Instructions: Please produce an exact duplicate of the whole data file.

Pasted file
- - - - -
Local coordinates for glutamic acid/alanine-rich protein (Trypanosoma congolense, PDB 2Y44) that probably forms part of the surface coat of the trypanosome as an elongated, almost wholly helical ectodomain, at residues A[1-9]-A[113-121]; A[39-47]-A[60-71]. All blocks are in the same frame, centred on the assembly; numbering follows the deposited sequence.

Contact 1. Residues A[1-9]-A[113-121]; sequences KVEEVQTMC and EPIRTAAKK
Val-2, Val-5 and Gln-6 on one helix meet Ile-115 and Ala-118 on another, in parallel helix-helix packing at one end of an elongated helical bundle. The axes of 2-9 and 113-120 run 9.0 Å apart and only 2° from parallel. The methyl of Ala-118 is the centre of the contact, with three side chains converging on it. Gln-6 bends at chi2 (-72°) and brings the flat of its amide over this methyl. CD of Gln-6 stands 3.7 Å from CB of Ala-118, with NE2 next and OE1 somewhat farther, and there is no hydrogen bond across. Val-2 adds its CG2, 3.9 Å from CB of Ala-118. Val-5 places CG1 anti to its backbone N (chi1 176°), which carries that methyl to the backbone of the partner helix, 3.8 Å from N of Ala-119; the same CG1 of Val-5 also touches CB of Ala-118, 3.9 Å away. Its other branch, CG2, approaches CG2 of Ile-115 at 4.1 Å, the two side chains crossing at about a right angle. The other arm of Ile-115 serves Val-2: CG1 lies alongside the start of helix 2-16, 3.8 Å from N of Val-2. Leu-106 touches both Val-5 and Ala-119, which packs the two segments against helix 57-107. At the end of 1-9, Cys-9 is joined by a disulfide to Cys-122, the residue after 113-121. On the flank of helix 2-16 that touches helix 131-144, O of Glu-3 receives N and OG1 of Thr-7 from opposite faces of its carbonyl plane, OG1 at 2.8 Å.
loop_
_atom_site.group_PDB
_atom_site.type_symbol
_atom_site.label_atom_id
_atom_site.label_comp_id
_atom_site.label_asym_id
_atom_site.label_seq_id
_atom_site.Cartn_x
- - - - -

Local coordinates for glutamic acid/alanine-rich protein (Trypanosoma congolense, PDB 2Y44) that probably forms part of the surface coat of the trypanosome as an elongated, almost wholly helical ectodomain, at residues A[1-9]-A[113-121]; A[39-47]-A[60-71]. All blocks are in the same frame, centred on the assembly; numbering follows the deposited sequence.

Contact 1. Residues A[1-9]-A[113-121]; sequences KVEEVQTMC and EPIRTAAKK
Val-2, Val-5 and Gln-6 on one helix meet Ile-115 and Ala-118 on another, in parallel helix-helix packing at one end of an elongated helical bundle. The axes of 2-9 and 113-120 run 9.0 Å apart and only 2° from parallel. The methyl of Ala-118 is the centre of the contact, with three side chains converging on it. Gln-6 bends at chi2 (-72°) and brings the flat of its amide over this methyl. CD of Gln-6 stands 3.7 Å from CB of Ala-118, with NE2 next and OE1 somewhat farther, and there is no hydrogen bond across. Val-2 adds its CG2, 3.9 Å from CB of Ala-118. Val-5 places CG1 anti to its backbone N (chi1 176°), which carries that methyl to the backbone of the partner helix, 3.8 Å from N of Ala-119; the same CG1 of Val-5 also touches CB of Ala-118, 3.9 Å away. Its other branch, CG2, approaches CG2 of Ile-115 at 4.1 Å, the two side chains crossing at about a right angle. The other arm of Ile-115 serves Val-2: CG1 lies alongside the start of helix 2-16, 3.8 Å from N of Val-2. Leu-106 touches both Val-5 and Ala-119, which packs the two segments against helix 57-107. At the end of 1-9, Cys-9 is joined by a disulfide to Cys-122, the residue after 113-121. On the flank of helix 2-16 that touches helix 131-144, O of Glu-3 receives N and OG1 of Thr-7 from opposite faces of its carbonyl plane, OG1 at 2.8 Å.
loop_
_atom_site.group_PDB
_atom_site.type_symbol
_atom_site.label_atom_id
_atom_site.label_comp_id
_atom_site.label_asym_id
_atom_site.label_seq_id
_atom_site.Cartn_x